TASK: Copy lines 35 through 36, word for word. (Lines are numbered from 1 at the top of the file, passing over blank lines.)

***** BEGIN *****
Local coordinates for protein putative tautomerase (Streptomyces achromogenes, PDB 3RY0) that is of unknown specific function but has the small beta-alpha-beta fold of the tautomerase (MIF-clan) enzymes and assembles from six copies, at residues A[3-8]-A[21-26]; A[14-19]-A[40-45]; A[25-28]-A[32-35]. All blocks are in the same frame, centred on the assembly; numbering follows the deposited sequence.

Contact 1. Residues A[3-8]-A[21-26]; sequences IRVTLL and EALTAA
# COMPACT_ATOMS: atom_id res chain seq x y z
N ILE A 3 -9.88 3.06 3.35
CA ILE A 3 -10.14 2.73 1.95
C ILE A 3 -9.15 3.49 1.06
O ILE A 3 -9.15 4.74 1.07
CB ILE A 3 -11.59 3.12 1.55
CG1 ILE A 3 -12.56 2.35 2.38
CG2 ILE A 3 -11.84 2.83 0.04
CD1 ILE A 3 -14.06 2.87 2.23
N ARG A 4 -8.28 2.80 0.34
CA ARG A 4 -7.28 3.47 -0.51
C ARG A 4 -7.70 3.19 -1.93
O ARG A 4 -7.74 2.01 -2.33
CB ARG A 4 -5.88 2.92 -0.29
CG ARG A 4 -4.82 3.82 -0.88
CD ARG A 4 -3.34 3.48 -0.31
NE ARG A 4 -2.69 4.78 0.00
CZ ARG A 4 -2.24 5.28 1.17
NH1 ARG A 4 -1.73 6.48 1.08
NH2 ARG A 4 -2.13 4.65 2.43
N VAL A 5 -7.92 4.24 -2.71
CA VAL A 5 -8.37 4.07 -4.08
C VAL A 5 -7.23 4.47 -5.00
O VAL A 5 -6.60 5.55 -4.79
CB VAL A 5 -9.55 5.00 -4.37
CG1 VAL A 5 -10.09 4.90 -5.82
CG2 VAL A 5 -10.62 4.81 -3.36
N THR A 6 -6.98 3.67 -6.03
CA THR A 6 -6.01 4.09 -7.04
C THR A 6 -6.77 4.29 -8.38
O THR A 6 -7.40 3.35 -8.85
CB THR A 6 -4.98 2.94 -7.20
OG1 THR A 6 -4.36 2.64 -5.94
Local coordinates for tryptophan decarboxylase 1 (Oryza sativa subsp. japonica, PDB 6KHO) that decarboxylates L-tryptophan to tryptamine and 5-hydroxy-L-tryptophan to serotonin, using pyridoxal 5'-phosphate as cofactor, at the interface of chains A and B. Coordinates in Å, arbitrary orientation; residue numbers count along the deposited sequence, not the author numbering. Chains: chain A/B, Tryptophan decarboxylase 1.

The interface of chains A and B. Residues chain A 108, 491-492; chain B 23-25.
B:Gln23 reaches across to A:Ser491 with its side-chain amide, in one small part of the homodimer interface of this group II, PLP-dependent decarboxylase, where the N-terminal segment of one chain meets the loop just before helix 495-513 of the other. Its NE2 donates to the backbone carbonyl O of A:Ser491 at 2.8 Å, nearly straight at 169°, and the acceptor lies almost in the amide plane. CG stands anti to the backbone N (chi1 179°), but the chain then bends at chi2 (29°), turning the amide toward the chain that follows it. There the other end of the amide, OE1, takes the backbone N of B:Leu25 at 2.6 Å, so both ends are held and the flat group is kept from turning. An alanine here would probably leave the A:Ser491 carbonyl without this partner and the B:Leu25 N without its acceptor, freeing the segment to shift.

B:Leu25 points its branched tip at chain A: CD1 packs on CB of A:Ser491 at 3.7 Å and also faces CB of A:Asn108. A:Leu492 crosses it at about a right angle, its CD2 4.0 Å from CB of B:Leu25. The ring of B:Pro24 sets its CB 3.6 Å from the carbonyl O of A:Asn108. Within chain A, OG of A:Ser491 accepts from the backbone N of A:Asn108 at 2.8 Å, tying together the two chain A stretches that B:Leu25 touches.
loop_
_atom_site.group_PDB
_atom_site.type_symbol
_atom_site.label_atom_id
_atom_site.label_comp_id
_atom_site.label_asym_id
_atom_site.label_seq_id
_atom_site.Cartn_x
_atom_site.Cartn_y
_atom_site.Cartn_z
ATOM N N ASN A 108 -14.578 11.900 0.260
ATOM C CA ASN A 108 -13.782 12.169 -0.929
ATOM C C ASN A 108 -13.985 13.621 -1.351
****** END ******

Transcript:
OG1 THR A 6 -4.36 2.64 -5.94
Local coordinates for tryptophan decarboxylase 1 (Oryza sativa subsp. japonica, PDB 6KHO) that decarboxylates L-tryptophan to tryptamine and 5-hydroxy-L-tryptophan to serotonin, using pyridoxal 5'-phosphate as cofactor, at the interface of chains A and B. Coordinates in Å, arbitrary orientation; residue numbers count along the deposited sequence, not the author numbering. Chains: chain A/B, Tryptophan decarboxylase 1.